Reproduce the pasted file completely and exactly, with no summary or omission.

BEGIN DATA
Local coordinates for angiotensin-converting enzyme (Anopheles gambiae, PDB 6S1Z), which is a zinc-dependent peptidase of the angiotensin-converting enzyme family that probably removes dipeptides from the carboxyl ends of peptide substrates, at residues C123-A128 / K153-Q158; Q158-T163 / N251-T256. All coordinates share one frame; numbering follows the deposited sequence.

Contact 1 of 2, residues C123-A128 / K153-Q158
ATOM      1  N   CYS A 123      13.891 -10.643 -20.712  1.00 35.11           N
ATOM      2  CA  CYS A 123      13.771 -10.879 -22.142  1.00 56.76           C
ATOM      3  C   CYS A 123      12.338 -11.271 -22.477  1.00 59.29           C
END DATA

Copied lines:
Local coordinates for angiotensin-converting enzyme (Anopheles gambiae, PDB 6S1Z), which is a zinc-dependent peptidase of the angiotensin-converting enzyme family that probably removes dipeptides from the carboxyl ends of peptide substrates, at residues C123-A128 / K153-Q158; Q158-T163 / N251-T256. All coordinates share one frame; numbering follows the deposited sequence.

Contact 1 of 2, residues C123-A128 / K153-Q158
ATOM      1  N   CYS A 123      13.891 -10.643 -20.712  1.00 35.11           N
ATOM      2  CA  CYS A 123      13.771 -10.879 -22.142  1.00 56.76           C
ATOM      3  C   CYS A 123      12.338 -11.271 -22.477  1.00 59.29           C